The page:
• Packets received through TCP and with the IP precedence fields critical-ecp (0xa0), immediate (0x40), or priority (0x20)

  • Packets received through TCP and with the IP precedence fields internet-control (0xc0) or routine (0x00)

You could also reference the policer from physical interface filters for other protocol families.

Configuration

The following example requires you to navigate various levels in the configuration hierarchy. For information about navigating the CLI, see Using the CLI Editor in Configuration Mode.

To configure this example, perform the following tasks:

CLI Quick Configuration

To quickly configure this example, copy the following configuration commands into a text file, remove any line breaks, and then paste the commands into the CLI at the [edit] hierarchy level.

Configuring the Logical Interfaces on the Physical Interface

Step-by-Step Procedure

To configure the logical interfaces on the physical interface:

  1. Enable configuration of logical interfaces.

  2. Configure protocol families on logical unit 0.

  3. Configure protocol families on logical unit 1.

Results

Confirm the configuration of the firewall filter by entering the show interfaces configuration mode command. If the command output does not display the intended configuration, repeat the instructions in this procedure to correct the configuration.

Configuring a Physical Interface Policer

Step-by-Step Procedure

To configure a physical interface policer:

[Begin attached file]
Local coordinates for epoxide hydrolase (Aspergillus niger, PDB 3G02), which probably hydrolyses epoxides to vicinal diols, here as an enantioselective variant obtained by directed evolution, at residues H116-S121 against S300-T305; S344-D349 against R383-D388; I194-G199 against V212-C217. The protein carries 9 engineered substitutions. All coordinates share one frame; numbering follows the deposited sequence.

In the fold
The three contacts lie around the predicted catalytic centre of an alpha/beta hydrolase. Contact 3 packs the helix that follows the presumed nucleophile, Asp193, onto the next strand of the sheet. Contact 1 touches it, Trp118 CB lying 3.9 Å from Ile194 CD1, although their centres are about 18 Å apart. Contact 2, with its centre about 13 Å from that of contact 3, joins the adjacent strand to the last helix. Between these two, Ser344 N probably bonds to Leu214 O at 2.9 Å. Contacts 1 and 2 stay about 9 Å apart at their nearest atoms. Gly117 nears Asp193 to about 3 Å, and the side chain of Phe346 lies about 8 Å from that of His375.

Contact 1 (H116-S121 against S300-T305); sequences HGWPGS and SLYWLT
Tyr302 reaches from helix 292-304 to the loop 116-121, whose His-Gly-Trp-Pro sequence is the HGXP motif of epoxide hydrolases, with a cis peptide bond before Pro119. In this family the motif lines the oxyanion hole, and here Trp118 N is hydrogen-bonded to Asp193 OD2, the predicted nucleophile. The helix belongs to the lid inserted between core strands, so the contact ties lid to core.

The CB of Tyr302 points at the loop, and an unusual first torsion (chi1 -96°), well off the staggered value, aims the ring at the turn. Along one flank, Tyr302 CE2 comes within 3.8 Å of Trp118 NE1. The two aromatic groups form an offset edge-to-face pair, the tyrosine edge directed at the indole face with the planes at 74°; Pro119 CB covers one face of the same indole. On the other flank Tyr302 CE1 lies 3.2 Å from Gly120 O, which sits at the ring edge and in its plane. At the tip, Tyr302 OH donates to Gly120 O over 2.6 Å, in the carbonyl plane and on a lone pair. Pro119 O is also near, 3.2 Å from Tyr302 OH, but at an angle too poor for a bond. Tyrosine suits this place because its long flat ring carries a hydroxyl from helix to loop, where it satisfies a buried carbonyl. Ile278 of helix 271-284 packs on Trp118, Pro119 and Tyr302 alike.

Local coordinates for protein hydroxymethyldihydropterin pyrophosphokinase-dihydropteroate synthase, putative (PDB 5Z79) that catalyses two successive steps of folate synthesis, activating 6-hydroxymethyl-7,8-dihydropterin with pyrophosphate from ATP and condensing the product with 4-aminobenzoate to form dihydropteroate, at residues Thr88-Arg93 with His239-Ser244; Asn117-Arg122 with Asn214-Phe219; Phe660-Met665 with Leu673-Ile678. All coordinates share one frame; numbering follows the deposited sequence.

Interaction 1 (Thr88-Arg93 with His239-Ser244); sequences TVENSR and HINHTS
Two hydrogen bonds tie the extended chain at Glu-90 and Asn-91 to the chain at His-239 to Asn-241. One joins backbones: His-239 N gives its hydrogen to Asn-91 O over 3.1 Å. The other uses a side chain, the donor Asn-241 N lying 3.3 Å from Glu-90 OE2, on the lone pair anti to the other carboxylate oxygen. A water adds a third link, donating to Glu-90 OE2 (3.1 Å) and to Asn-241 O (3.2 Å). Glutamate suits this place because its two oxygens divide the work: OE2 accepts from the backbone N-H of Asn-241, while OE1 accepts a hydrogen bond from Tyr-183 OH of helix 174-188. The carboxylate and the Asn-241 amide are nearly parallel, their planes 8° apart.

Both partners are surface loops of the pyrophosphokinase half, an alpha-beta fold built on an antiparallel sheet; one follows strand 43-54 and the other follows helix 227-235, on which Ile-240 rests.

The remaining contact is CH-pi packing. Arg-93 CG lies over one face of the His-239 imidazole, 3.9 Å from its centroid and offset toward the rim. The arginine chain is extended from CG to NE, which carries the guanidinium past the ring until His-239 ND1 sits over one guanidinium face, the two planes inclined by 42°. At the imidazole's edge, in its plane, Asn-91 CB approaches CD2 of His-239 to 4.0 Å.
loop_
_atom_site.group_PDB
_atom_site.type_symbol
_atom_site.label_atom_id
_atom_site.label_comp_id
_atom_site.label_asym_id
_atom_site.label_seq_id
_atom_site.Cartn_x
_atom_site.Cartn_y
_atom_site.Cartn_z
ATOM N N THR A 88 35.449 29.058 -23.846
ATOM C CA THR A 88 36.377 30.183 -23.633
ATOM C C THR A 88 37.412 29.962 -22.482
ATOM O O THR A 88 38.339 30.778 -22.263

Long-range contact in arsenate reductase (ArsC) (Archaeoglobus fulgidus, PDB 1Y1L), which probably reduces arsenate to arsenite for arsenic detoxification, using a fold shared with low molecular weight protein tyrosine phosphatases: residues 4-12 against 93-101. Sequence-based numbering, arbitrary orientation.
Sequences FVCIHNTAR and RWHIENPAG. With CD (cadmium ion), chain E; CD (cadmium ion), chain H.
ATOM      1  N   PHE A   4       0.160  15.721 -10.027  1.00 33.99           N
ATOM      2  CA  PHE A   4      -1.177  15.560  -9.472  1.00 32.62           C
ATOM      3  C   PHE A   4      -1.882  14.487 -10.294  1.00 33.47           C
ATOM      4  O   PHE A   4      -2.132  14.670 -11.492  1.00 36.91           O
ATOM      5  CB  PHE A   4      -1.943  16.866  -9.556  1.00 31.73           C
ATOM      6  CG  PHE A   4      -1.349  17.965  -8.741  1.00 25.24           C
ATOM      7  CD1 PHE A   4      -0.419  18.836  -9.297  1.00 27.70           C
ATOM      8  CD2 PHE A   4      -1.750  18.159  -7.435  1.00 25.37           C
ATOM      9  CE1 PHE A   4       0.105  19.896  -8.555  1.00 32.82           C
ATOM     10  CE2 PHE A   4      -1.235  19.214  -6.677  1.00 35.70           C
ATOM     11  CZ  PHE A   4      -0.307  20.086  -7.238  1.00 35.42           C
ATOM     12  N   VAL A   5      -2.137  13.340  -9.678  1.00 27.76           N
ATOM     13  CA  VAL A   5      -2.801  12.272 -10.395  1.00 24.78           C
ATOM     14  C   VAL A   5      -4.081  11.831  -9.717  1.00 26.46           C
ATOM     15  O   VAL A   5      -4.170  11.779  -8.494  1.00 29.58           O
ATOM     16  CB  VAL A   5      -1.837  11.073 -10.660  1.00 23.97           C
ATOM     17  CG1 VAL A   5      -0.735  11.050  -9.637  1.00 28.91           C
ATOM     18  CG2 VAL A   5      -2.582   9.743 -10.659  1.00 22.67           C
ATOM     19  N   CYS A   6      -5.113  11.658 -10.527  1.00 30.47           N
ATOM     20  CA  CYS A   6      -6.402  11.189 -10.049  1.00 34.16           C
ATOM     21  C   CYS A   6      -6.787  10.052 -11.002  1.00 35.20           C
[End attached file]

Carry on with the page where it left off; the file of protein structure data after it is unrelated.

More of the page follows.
1. Enable configuration of the two-color policer.

  2. Configure the type of two-color policer.

  3. Configure the traffic limits and the action for packets in a nonconforming traffic flow.

    For a physical interface filter, the actions you can configure for packets in a nonconforming traffic flow are to discard the packets, assign a forwarding class, assign a PLP value, or assign both a forwarding class and a PLP value.

Results

Confirm the configuration of the policer by entering the show firewall configuration mode command. If the command output does not display the intended configuration, repeat the instructions in this procedure to correct the configuration.

Configuring an IPv4 Physical Interface Filter

Step-by-Step Procedure

To configure a physical interface policer as the action for terms in an IPv4 physical interface policer:

  1. Configure a standard stateless firewall filter under a specific protocol family.

    You cannot configure a physical interface firewall filter for family any.
  2. Configure the filter as a physical interface filter so that you can apply the physical interface policer as an action.